Last year, Shearer's Foods became the first recipient of Leadership in Energy and Environmental Design (LEED) Platinum status in snack food manufacturing plant, helped in part by Worthington Energy Innovations (then Professional Supply, Inc.), Fremont, OH. Director of engineering and team leader for energy efficiency studies at Worthington, Ed Kiser is in charge of all of the company’s energy modeling and has experience with industrial ventilation, steam generation, compressed air systems, chilled water systems, process heat recovery systems, and hydronic heating systems. He offered advice to those wanting to follow Shearer's Foods' example.

Baking & Snack: Once the data is in from metering, how can a facility make sense of the numbers?

Ed Kiser: By coupling the utility data with the associated driver for energy to develop an energy performance metric, or btu per lb. The energy model establishes the baseline performance based on the variables, which will allow the user to troubleshoot the system when performance slips below the baseline.

Shearer's was the first snack food manufacturing plant in the world to achieve LEED Platinum certification. What challenges exist in snack food manufacturing that have prevented other plants from doing the same?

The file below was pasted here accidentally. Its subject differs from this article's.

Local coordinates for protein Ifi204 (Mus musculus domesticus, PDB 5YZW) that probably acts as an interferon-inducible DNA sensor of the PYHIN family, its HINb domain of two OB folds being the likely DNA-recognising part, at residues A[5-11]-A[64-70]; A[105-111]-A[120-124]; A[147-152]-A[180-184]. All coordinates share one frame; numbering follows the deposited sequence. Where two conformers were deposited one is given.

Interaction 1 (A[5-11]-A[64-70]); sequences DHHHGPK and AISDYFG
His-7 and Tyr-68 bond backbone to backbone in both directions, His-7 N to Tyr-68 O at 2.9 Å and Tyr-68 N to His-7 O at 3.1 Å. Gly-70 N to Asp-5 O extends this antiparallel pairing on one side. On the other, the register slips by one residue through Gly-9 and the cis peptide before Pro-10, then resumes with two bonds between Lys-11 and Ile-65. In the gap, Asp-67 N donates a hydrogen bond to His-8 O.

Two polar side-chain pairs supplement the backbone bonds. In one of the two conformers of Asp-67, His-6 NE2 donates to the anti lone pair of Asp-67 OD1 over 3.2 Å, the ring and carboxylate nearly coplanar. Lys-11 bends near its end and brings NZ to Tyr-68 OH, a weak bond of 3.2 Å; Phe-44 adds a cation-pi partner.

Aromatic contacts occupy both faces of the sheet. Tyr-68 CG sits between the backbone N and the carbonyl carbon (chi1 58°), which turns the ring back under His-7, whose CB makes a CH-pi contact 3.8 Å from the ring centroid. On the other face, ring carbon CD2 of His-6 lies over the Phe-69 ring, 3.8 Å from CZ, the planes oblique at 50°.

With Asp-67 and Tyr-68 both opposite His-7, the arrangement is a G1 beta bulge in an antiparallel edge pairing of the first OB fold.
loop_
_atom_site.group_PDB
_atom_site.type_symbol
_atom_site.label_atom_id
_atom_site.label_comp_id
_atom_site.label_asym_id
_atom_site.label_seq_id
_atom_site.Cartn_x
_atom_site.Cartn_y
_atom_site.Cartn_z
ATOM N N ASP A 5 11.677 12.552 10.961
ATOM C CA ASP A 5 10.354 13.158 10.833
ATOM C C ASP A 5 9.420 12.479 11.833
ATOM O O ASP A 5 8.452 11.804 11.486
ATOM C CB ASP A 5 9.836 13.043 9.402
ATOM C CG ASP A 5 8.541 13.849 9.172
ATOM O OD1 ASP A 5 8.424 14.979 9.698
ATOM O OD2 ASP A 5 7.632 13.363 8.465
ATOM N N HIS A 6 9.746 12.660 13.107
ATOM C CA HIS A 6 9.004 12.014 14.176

Manufacturing facilities use energy in many complex systems that are not easily modeled, and LEED now requires manufacturing facilities to demonstrate process energy savings. This is a difficult task without a detailed energy model that quantify design measures to improve the performance. At Shearer's, PSI developed detailed energy models on the systems we implemented, and these calculations were used in the LEED application.

Where are the opportunities to continue to improve the plant’s efficiency?

Systems are continually added and modified in a facility. The energy model calculations, monitor and verification programs and standard operating procedures must be dynamic and updated regularly to remain relevant tools. Monitor and verification programs are essential in holding actual efficiency performance accountable to design intent. Additionally, facility personnel must be encouraged to think outside of the box while searching for ways to reduce losses and increase energy recovery. 

How can a company ensure its efforts remain viable long after an efficiency management team has left the facility?

Building automation systems can monitor the energy input, critical system variables and production to continually track performance. The automation system should have energy alarms when the performance exceeds the efficiency standards established by the system baseline. Each energy alarm will initiate a standard operating procedure to identify and resolve the issue.